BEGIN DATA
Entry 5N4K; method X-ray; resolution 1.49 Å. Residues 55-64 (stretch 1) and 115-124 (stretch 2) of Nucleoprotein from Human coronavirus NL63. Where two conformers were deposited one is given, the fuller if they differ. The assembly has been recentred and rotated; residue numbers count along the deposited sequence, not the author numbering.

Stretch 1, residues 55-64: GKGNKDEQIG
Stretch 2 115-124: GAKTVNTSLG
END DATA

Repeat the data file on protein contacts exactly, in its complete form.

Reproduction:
Entry 5N4K; method X-ray; resolution 1.49 Å. Residues 55-64 (stretch 1) and 115-124 (stretch 2) of Nucleoprotein from Human coronavirus NL63. Where two conformers were deposited one is given, the fuller if they differ. The assembly has been recentred and rotated; residue numbers count along the deposited sequence, not the author numbering.

Stretch 1, residues 55-64: GKGNKDEQIG
Stretch 2 115-124: GAKTVNTSLG